Richard Foss

A fish house reimagined at Riviera House Redondo Beach

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Riviera House server JoshRiblit with cannellini and octopus fuego. Photos by JP Cordero (CivicCouch.com)

by Richard Foss
If more Americans were bilingual, we’d discover that some things that sound classy or special really aren’t. That boutique you visited to look at high-priced fashion? The word boutique means “little storehouse” in French, and didn’t acquire its upscale connotation until the 1960s. Riviera is another example, it is Italian for coast. We associate it with beach resorts because Lord Byron and other early 19th century Englishmen went to Italian fishing villages to escape the British weather, and it has had the connotation of genteel leisure ever since.

Octopus fuego.

The developers who started Hollywood Riviera in the 1920s had talent when it comes to naming things, and some of that glamour lives on in Riviera Village today. That lively nightlife district has a new star in the Riviera House, which as Sophie’s was noted mainly for upscale burgers and eclectic beers. They’ve gone considerably upscale now, and the menu is heavy on craft cocktails and seafood. The atmosphere is casual and the sound level very high, so if you’d like to converse in anything like normal tones it’s best to sit on the patio.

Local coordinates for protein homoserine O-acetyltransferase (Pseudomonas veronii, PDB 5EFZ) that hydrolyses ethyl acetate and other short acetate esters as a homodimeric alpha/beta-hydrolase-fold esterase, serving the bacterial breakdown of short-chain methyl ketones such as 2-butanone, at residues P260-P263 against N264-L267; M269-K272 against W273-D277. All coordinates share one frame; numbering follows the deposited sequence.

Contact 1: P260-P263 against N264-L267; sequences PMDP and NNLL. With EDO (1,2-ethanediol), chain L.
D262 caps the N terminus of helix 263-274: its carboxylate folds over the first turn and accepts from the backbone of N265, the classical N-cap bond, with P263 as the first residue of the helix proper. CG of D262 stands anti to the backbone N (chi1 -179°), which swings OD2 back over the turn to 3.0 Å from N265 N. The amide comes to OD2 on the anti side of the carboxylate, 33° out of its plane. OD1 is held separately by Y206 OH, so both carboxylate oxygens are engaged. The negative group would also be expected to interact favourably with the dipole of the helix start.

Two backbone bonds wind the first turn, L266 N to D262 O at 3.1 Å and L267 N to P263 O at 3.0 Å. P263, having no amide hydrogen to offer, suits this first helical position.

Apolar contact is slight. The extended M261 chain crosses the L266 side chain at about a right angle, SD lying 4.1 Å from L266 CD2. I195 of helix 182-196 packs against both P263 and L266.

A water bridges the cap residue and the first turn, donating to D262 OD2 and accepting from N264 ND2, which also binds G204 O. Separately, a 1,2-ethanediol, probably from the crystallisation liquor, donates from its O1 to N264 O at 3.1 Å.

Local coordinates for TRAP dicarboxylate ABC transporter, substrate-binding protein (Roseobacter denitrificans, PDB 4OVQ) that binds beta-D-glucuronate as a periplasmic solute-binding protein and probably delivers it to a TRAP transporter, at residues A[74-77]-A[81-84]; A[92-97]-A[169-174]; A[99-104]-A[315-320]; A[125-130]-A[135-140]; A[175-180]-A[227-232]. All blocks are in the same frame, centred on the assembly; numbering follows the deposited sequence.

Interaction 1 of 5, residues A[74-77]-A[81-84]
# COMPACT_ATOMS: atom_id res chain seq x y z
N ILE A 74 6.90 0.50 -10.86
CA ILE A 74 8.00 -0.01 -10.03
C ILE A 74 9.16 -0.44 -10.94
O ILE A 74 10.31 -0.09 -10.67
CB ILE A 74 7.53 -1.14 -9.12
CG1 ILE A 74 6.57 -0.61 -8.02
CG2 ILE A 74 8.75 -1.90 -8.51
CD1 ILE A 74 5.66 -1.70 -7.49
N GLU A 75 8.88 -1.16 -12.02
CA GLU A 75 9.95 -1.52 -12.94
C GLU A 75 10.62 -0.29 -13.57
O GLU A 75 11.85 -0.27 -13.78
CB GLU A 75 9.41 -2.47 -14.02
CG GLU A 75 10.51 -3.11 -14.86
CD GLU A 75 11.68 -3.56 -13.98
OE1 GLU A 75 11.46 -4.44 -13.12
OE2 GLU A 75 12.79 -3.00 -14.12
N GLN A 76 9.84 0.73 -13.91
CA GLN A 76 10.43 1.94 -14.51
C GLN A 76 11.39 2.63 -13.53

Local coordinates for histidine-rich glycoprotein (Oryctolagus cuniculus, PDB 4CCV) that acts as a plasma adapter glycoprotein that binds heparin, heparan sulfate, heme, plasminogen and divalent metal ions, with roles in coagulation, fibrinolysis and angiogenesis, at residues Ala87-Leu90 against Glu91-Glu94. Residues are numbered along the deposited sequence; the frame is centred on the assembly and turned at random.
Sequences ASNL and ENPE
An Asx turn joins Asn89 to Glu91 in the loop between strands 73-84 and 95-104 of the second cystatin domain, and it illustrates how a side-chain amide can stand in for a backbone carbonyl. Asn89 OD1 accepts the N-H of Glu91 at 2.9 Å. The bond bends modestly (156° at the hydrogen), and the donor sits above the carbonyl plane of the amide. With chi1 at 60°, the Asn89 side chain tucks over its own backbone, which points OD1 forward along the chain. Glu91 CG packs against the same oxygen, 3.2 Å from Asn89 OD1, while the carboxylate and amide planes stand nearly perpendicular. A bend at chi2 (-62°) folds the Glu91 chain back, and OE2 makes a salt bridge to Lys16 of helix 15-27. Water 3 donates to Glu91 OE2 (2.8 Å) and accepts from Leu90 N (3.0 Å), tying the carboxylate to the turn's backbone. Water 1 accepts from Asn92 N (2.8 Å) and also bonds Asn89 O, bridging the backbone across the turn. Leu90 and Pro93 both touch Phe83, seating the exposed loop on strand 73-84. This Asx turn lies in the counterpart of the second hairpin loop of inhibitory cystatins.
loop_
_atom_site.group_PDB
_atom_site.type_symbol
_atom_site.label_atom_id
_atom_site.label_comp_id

In two visits I had a chance to try a fair portion of the menu, including starters of ahi poke wontons, octopus “al fuego,” a burrata salad, and chowder tots. Like anything involving tater tots, chowder tots are a guilty pleasure and weirdly addictive. Anyone watching their diet probably wouldn’t be eating clam chowder in the first place, but putting it over tater tots takes things to a different level. I’d happily have a bowl of this chowder by itself because it was excellent, or I might order the chowder tots as an entrée and resolve to exercise vigorously the next day to make up for it.